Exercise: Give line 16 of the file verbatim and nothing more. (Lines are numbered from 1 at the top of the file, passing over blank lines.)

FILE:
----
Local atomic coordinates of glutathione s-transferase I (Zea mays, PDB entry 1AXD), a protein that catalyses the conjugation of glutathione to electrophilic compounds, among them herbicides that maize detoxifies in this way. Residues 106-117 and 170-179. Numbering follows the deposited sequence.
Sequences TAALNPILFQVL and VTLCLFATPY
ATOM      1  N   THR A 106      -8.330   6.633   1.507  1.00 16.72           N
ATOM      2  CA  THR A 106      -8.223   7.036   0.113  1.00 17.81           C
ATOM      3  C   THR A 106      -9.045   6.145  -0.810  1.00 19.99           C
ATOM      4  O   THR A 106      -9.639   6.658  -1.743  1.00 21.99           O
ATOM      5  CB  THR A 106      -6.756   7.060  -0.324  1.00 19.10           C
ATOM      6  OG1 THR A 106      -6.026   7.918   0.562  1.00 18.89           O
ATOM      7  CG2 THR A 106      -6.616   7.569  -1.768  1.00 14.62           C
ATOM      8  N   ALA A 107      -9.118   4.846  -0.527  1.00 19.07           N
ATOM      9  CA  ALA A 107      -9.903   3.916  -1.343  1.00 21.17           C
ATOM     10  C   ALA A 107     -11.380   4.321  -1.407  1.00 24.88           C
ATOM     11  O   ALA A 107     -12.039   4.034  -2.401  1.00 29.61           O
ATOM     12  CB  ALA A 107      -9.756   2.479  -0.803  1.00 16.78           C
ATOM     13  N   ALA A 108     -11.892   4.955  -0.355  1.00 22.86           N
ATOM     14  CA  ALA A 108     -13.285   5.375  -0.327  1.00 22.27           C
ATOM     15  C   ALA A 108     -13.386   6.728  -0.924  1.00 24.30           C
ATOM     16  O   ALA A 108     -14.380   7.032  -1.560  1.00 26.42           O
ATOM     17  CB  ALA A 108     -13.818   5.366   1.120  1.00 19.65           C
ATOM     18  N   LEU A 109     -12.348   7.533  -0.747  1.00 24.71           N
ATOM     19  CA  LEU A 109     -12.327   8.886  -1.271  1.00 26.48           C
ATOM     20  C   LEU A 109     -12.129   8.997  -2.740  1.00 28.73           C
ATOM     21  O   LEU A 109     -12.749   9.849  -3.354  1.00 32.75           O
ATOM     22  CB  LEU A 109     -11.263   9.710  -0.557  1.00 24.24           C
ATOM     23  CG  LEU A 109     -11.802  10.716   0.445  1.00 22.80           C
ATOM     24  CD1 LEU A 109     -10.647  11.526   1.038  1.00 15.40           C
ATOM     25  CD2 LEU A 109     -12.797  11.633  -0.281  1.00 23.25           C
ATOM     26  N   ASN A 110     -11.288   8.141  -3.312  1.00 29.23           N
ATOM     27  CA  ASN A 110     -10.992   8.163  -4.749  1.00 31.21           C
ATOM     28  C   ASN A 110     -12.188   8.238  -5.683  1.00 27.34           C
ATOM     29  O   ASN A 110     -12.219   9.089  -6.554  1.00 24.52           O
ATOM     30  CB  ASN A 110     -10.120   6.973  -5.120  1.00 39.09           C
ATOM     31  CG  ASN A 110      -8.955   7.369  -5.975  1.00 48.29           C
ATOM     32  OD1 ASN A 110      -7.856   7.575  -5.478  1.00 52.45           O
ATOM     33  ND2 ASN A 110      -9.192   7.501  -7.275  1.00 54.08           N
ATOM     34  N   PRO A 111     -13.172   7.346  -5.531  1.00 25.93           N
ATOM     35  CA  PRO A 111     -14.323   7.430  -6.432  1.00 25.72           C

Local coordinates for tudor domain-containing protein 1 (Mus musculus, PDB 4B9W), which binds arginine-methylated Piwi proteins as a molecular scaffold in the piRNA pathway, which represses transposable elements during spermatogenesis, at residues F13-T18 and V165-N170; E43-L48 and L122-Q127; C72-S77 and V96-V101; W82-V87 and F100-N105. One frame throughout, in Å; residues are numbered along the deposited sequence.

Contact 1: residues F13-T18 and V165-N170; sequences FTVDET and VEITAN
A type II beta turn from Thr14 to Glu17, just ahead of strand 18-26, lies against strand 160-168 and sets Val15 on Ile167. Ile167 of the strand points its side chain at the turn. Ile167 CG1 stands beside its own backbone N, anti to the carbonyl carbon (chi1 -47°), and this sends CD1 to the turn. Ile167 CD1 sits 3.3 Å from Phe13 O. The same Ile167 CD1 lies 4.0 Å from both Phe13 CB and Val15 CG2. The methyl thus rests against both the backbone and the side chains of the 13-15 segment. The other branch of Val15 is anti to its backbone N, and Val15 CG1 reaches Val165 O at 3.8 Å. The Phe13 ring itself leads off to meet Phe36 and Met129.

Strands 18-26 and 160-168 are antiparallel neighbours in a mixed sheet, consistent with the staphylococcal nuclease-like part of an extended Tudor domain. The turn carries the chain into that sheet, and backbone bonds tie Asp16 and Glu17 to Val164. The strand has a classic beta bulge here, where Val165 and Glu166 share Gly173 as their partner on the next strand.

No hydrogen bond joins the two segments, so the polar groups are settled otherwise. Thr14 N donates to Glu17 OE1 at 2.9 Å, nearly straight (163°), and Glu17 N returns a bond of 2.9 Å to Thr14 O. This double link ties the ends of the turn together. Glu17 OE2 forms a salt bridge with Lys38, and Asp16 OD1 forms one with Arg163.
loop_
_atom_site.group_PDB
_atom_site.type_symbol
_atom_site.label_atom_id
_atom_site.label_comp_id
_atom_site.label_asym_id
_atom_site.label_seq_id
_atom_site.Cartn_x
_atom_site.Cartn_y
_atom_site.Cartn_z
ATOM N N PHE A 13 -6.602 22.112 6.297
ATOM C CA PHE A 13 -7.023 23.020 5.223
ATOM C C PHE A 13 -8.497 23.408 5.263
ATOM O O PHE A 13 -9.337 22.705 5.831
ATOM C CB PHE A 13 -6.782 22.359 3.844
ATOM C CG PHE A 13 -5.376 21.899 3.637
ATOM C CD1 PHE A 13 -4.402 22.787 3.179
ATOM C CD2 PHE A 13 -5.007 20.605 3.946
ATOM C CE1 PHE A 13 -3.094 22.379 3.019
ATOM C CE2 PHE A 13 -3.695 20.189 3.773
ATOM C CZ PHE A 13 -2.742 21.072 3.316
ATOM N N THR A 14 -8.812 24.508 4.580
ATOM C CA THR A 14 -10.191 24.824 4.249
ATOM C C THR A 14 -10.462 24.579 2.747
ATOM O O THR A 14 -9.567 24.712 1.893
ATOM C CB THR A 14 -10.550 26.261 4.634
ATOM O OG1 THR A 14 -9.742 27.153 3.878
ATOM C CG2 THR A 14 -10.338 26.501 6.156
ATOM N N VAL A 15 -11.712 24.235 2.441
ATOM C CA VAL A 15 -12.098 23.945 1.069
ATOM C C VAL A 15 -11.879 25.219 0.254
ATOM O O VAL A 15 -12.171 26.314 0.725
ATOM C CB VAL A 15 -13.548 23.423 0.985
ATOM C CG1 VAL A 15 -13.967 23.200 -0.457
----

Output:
ATOM     14  CA  ALA A 108     -13.285   5.375  -0.327  1.00 22.27           C